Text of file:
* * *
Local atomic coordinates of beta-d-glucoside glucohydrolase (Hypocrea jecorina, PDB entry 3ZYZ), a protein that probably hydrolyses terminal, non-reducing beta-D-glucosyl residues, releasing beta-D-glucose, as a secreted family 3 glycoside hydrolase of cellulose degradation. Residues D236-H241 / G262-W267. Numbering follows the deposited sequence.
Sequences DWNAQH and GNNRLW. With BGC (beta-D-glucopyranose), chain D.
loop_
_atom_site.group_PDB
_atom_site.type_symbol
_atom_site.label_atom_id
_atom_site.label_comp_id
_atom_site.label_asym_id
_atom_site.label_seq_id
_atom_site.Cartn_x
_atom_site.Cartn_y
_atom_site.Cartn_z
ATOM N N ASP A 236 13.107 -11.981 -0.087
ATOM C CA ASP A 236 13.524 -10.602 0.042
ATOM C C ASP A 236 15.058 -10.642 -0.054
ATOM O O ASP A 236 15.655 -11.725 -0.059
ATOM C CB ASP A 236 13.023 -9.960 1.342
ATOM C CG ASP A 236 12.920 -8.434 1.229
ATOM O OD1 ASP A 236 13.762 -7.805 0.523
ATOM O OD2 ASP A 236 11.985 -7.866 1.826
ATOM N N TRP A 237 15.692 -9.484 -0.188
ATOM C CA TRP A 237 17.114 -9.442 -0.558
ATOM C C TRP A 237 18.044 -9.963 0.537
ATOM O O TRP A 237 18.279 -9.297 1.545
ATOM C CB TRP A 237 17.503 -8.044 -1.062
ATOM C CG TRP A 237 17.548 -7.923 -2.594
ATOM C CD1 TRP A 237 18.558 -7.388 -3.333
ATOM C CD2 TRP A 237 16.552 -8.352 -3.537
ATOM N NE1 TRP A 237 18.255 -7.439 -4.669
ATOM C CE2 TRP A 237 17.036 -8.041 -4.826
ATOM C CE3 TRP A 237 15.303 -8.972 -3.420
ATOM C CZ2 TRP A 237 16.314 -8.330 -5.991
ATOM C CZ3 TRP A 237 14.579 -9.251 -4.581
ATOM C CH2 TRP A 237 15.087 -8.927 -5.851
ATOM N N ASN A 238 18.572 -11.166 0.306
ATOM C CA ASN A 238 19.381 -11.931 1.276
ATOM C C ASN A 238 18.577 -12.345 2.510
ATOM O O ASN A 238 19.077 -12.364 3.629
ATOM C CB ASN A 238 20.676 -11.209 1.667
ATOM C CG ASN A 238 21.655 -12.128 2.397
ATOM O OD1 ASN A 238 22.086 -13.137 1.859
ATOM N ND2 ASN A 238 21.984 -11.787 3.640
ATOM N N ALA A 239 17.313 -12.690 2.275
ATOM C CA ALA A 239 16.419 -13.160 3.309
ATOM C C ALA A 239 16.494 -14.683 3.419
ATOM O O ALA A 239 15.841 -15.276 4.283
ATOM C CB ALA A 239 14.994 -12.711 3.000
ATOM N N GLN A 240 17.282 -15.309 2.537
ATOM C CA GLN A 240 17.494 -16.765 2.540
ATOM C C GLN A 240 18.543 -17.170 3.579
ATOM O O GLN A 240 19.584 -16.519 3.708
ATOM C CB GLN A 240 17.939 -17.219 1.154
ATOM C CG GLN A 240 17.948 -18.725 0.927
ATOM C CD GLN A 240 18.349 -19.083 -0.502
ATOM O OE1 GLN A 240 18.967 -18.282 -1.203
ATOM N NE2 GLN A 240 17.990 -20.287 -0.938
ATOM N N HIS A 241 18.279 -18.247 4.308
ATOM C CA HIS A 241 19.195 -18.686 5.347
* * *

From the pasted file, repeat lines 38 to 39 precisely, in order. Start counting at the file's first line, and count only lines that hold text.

ATOM O O ASN A 238 19.077 -12.364 3.629
ATOM C CB ASN A 238 20.676 -11.209 1.667